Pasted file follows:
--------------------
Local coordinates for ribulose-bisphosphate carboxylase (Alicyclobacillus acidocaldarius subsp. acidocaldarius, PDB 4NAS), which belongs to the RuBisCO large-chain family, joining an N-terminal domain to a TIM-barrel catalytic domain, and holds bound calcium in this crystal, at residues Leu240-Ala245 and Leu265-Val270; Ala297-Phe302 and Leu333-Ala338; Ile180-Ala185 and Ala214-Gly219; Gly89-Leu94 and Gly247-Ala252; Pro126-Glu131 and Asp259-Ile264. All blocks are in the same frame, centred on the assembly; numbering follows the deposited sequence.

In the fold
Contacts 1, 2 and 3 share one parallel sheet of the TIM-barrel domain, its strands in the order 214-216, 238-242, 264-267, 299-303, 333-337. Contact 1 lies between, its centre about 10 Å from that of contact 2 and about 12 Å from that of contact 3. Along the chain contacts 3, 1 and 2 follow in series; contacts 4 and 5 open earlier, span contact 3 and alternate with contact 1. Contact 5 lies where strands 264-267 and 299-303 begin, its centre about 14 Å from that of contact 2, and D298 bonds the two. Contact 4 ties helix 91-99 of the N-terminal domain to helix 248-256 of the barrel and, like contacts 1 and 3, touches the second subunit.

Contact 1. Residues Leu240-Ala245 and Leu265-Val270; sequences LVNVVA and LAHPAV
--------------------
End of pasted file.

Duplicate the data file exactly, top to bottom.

Local coordinates for ribulose-bisphosphate carboxylase (Alicyclobacillus acidocaldarius subsp. acidocaldarius, PDB 4NAS), which belongs to the RuBisCO large-chain family, joining an N-terminal domain to a TIM-barrel catalytic domain, and holds bound calcium in this crystal, at residues Leu240-Ala245 and Leu265-Val270; Ala297-Phe302 and Leu333-Ala338; Ile180-Ala185 and Ala214-Gly219; Gly89-Leu94 and Gly247-Ala252; Pro126-Glu131 and Asp259-Ile264. All blocks are in the same frame, centred on the assembly; numbering follows the deposited sequence.

In the fold
Contacts 1, 2 and 3 share one parallel sheet of the TIM-barrel domain, its strands in the order 214-216, 238-242, 264-267, 299-303, 333-337. Contact 1 lies between, its centre about 10 Å from that of contact 2 and about 12 Å from that of contact 3. Along the chain contacts 3, 1 and 2 follow in series; contacts 4 and 5 open earlier, span contact 3 and alternate with contact 1. Contact 5 lies where strands 264-267 and 299-303 begin, its centre about 14 Å from that of contact 2, and D298 bonds the two. Contact 4 ties helix 91-99 of the N-terminal domain to helix 248-256 of the barrel and, like contacts 1 and 3, touches the second subunit.

Contact 1. Residues Leu240-Ala245 and Leu265-Val270; sequences LVNVVA and LAHPAV